As a follow-up to the report “Catching Up? Intergenerational Mobility and Children of Immigrants” (2017), the OECD has published “Catching Up? Country Studies on Intergenerational Mobility and Children of Immigrants”. It contains country studies on Austria, France, Germany, the Netherlands, and Sweden, but also regional reports on the European Union and North America (the US and Canada).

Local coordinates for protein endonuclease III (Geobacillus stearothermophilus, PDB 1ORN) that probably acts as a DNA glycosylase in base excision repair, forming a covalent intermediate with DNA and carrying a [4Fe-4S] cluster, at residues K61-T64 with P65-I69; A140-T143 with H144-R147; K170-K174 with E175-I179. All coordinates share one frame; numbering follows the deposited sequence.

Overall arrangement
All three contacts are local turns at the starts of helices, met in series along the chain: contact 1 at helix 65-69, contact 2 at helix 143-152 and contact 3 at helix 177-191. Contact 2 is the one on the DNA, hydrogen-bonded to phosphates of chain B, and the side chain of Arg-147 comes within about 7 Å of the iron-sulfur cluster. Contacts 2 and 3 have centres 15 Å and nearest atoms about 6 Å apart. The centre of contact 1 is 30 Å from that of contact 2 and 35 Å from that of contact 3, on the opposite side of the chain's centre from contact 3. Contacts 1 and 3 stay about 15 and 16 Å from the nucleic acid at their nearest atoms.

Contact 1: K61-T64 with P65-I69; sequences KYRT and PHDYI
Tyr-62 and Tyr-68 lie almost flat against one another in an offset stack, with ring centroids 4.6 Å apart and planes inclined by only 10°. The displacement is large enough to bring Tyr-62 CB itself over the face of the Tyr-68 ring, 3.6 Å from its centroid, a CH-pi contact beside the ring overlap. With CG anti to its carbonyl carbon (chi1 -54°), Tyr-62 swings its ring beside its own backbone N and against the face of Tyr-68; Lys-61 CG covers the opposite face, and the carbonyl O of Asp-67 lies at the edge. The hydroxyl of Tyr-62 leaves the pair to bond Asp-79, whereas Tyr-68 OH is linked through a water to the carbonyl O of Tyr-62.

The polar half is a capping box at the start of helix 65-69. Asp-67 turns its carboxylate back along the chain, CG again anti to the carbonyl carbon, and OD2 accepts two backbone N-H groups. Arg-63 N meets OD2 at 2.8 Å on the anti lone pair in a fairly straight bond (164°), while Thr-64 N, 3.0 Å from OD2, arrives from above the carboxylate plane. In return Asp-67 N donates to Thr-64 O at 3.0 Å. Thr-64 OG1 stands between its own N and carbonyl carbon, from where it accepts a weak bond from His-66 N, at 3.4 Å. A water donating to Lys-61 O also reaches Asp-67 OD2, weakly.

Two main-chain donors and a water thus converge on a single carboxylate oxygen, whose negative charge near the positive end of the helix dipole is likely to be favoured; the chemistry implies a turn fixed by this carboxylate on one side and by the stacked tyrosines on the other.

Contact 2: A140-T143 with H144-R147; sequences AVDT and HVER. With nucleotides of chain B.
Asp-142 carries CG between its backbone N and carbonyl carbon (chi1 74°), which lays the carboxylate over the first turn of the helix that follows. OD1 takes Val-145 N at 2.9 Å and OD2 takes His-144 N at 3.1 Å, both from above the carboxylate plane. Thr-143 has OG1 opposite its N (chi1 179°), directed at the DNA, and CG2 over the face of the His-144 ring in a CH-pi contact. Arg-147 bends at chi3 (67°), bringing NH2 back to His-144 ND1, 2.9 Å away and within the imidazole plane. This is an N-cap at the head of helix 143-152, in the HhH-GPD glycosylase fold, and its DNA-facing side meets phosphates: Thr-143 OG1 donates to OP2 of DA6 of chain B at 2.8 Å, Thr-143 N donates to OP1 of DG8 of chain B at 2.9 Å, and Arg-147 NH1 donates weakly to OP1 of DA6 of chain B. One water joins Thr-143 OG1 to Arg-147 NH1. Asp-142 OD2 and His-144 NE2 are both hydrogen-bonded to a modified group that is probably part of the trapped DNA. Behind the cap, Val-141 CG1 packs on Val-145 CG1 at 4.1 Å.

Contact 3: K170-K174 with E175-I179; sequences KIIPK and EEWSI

The seven-country chapters show that intergenerational mobility outcomes among the children of immigrants vary significantly, but in all countries considered, children of low-educated immigrants on average tend to fare better than their parents.
In general, immigrants children in the US and Canada do better in school than those in Europe. In France, Sweden, the Netherlands and Canada, girls do better in education than boys; the report suggests that this also have to do with more discrimination against immigrant boys. Although girls do better in school, this does not translate in employment perspectives.